Taken together, our findings indicate that species native to LNS exhibit higher overall root exudation than species native to HNS under high nutrient supply, and that species native to contrasting soil fertilities exhibit a unique sensitivity to nutrient deficiency for some, but not all, metabolites. Given the unpredictability of nutrient pulses in LNS, there may be selection in LNS for species to maintain generally high exudation rates in order to capitalize during brief periods of high nutrient availability. Such a strategy may help plants of LNS to exploit temporary nutrient pulses, and to prime the rhizosphere for future situations of low nutrient availability by stimulating microbial nutrient cycling [72,73]. Alternatively, high exudation of carbon-rich compounds in LNS may lead to nutrient immobilization, reducing soil nutrient concentrations below that which can be tolerated by fast-growing species with high nutrient requirements [73,74]. Either mechanism is likely to improve plant fitness in LNS, resulting in selection for high exudation rates. In contrast, the lower root exudation in species native to HNS under high nutrient supply may suggest that these species have adapted to their environment by mechanisms other than root exudation. Species native to chronically HNS may rely on their generally fast root growth rates to a greater extent than root exudation in order to rapidly exploit nutrients and gain an edge over competitors in high nutrient conditions [75,76]. In response to nutrient deficiency, however, the increased exudation of organic acids and hexoses detected for HNS species (as with LNS species) may be a means for chemically or biologically (i.e. microbial mining) increasing nutrient acquisition [73,77]. Given that root tissues are expected to be longer-lived in species native to LNS, the rapid root growth strategy is likely not viable in LNS, even in nutrient-rich soil patches, as rapid production of new roots may be too expensive to maintain as those patches are depleted [78–80]. Species native to such LNS, rather, are generally expected to grow slowly, but maintain long-lived root systems which can tolerate extended periods of low nutrient availability [78–79]. For plants native to LNS, root exudation may therefore represent a more cost-effective strategy for maximizing nutrient acquisition than allocating resources for increased root length production.
We would like to thank the Academic Editor and two anonymous reviewers for their helpful comments which improved this manuscript, S. Bowsher for her assistance with the hydroponics system, B. Nyamdari for assistance with GC-MS, C. Mason, D. Grise, and M. Ungerer for help with locating and collecting seeds and soil cores, and the Donovan lab group for helpful comments on early versions of this manuscript.
Conceived and designed the experiments: AWB SAH CJT LAD. Performed the experiments: AWB RA. Analyzed the data: AWB. Contributed reagents/materials/analysis tools: AWB SAH CJT LAD. Wrote the paper: AWB RA SAH CJT LAD.
- 1. Coudun C, Gégout J-C, Piedallu C, Rameau J- C. Soil nutritional factors improve models of plant species distribution: an illustration with Acer campestre (L.) in France. Journal of Biogeography. 2006;33: 1750–1763.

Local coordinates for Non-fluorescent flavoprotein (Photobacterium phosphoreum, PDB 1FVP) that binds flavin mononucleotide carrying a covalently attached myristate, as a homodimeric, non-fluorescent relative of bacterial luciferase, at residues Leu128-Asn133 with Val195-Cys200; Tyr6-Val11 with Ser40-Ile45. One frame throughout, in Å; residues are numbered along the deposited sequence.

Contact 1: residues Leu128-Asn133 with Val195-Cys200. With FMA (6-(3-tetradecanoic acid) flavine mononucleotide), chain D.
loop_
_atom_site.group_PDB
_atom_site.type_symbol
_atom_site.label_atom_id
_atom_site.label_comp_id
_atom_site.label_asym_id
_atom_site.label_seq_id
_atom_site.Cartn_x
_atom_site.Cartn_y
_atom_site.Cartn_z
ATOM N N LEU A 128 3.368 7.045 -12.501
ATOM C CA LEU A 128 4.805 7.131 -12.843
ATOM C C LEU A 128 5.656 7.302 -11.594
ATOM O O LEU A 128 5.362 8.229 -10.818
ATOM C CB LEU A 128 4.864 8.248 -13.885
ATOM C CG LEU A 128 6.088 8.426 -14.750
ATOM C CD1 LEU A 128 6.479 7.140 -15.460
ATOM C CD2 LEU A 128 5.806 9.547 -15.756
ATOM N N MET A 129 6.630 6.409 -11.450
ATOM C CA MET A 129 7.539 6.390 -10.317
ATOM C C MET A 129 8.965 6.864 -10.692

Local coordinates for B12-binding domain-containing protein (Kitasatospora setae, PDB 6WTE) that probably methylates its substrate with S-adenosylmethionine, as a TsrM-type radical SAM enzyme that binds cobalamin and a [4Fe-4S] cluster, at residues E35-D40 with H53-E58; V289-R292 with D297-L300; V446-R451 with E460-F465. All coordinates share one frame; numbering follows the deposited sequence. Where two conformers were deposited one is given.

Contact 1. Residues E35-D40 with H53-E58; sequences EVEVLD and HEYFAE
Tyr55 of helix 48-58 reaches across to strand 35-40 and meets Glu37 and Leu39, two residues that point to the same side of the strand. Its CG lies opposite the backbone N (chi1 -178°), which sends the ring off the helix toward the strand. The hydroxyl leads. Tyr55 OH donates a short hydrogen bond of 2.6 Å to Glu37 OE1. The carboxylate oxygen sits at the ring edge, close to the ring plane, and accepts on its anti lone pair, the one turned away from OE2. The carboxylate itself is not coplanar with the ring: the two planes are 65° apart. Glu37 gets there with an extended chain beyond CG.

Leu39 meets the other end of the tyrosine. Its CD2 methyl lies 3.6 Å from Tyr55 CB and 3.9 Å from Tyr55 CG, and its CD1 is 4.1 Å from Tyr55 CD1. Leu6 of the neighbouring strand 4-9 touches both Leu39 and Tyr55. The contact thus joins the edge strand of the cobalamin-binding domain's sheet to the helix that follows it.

- 2. John R, Dalling JW, Harms KE, Yavitt JB, Stallard RF, Mirabello M, et al. Soil nutrients influence spatial distributions of tropical tree species. Proceedings of the National Academy of Sciences of the United States of America. 2007;104: 864–869. pmid:17215353
- 3. Condit R, Engelbrecht BMJ, Pino D, Pérez R, Turner BL. Species distributions in response to individual soil nutrients and seasonal drought across a community of tropical trees. Proceedings of the National Academy of Sciences of the United States of America. 2013;11: 5064–5068.
- 4. Lynch JP. Root architecture and plant productivity. Plant Physiology. 1995;109: 7–13. pmid:12228579
- 5. Marschner H, Römheld V, Horst WJ, Martin P. Root-induced changes in the rhizosphere: importance for the mineral nutrition of plants. Journal of Plant Nutrition and Soil Science. 1986;149: 441–456.
- 6. Hinsinger P. Bioavailability of soil inorganic P in the rhizosphere as affected by root-induced chemical changes: a review. Plant and Soil. 2001;237: 173–195.
- 7. Jones DL, Nguyen C, Finlay RD. Carbon flow in the rhizosphere: carbon trading at the soil-root interface. Plant and Soil. 2009;321: 5–33.
- 8. Moghimi A, Lewis DG, Oades JM. Release of phosphate from calcium phosphates by rhizosphere products. Soil Biology and Biochemistry. 1978;10: 277–281.
- 9. Gerke J, Römer W, Jungk A. The excretion of citric and malic acid by proteoid roots of Lupinus albus L.; effects on soil solution concentrations of phosphate, iron, and alumimum in the proteoid rhizosphere in samples of an oxisol and a luvisol. Journal of Plant Nutrition and Soil Science. 1994;157: 289–294.
- 10. Jones DL, Darrah PR. Role of root derived organic acids in the mobilization of nutrients from the rhizosphere. Plant and Soil. 1994;166: 247–257.
- 11. Veneklaas DJ, Stevens J, Cawthray GR, Turner S, Grigg AM, Lambers H. Chickpea and white lupin rhizosphere carboxylates vary with soil properties and enhance phosphorus uptake. Plant and Soil. 2003;248: 187–197.